When we think about the future of transportation, electric and self-driving cars are the flavor of the month. But what if we think about a new transportation era that leaves the car behind? Writing in the Boston Globe, Jeffrey D. Sachs notes that we have been through transportation revolutions before, first with the canal systems of the early 19th century which connected the Atlantic Ocean to the Great Lakes and opened up the midwest. Then the rail revolution put the canals out of business and of course, post World War II, the interstate highway and jet plane put the passenger railways on the ropes. Sachs writes that change might be coming down the road again.
Each new wave of infrastructure underpinned a half-century of economic growth. Yet each wave of infrastructure also reached its inherent limits, in part by causing adverse side effects and in part by being overtaken by a new technological revolution. And so it will be with our generation. The Automobile Age has run its course; our job is to renew our infrastructure in line with new needs, especially climate safety, and new opportunities, especially ubiquitous online information and smart machines.
Sachs is not quite sure what is going to follow, although he appears to be fond of the flavor of the month, the electric self-driving cars, with apps on our phones instead of two cars in the garage. For some reason he figures that they will benefit everyone, that “low-income households will likely reap enormous advantages in improved access to transport services, similar to the gains in access to low-cost mobile phone services.” Just like Uber has.
But then he calls for us to sit down, think and figure out what we need instead of rushing into it.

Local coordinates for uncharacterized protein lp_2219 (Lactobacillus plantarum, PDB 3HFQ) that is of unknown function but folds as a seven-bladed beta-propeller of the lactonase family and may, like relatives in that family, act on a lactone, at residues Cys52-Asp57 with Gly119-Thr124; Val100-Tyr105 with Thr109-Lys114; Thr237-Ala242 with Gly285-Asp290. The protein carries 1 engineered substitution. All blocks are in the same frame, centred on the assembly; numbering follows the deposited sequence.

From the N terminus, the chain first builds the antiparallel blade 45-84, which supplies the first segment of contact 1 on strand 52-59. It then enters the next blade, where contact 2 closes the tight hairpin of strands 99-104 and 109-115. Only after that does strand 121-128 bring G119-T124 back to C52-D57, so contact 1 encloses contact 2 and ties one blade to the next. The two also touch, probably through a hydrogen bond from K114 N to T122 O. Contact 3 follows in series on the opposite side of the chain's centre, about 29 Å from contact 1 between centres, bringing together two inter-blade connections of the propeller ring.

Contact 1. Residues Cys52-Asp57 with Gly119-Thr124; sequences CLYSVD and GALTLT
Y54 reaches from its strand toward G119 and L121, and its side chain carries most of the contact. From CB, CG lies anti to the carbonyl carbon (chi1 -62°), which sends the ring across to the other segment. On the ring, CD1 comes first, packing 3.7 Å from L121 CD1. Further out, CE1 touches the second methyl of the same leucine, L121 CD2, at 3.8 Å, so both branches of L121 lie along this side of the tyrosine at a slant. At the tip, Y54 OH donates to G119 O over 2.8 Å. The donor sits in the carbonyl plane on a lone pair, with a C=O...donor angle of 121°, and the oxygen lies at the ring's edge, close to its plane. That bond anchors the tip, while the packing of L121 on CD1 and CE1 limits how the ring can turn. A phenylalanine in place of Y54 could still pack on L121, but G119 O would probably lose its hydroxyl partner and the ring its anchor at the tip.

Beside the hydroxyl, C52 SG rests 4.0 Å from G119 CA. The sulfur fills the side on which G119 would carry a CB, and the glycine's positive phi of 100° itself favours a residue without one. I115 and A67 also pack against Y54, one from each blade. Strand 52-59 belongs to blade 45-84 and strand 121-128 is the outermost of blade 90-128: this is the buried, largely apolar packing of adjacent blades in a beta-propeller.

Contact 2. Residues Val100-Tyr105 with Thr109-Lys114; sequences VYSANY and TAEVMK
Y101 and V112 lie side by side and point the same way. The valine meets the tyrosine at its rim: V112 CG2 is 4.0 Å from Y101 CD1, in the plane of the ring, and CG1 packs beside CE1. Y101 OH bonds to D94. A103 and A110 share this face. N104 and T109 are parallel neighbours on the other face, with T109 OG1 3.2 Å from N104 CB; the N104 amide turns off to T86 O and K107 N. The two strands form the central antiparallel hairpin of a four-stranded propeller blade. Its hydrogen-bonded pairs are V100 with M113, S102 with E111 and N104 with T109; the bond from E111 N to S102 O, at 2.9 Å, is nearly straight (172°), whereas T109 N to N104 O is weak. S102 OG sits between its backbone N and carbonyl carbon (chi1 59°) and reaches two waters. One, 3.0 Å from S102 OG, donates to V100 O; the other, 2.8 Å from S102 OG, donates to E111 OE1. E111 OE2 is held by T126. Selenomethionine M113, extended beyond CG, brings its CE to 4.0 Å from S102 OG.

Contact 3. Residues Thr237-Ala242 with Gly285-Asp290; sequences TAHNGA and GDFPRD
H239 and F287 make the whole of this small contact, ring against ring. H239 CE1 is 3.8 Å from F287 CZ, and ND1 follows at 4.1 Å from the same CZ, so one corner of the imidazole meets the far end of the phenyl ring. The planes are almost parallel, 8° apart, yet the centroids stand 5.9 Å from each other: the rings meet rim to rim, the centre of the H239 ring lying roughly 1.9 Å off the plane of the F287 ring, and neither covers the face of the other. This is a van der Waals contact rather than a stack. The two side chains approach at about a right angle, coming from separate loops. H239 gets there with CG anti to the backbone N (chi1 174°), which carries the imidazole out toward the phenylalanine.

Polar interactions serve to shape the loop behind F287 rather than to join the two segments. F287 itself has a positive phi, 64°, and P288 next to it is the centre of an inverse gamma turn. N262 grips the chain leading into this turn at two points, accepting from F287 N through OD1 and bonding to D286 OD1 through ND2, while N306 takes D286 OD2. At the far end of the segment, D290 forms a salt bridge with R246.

The first infrastructure task, therefore, is one of imagination. What kind of cities and rural areas do we seek in the future? What kind of infrastructure should underpin that vision? And who should plan, develop, build, finance, and operate the systems? These are the real choices facing us, though they’ve hardly been considered in our political debates to date.
Sachs notes that we need a mix of transport alternatives, including walking, cycling and public transport. He also gets that “Infrastructure requires fundamental choices on land use.”- our current land use choices all favor the car. Unfortunately he then goes back to: favoring the car, the autonomous one. He notes again that they will provide "high social access through the sharing economy", which is a worrisome turn of phrase, given how many politicians believe that self-driving shared cars could be used to kill public transit that currently provides "high social access."
He calls for a National Commission to ask the big questions:
Will we partner with Canada on more hydropower? Will we shift decisively to electric vehicles? Will we reinvest in nuclear energy or close the industry? Will we invest in new interstate power transmission lines to bring low-cost renewable energy to population centers? Will we finally build high-speed intercity rail? Will we rebuild the infrastructure to promote high-density, socially inclusive, low-carbon urban living? Will we build smart grids to support autonomous vehicles, energy efficiency, and the like?
Good questions all, and really important questions. Whether we really need a National Commission to figure it out is another question altogether. It would also be a better article without the implicit bias toward the autonomous car. Read it all in the Boston Globe.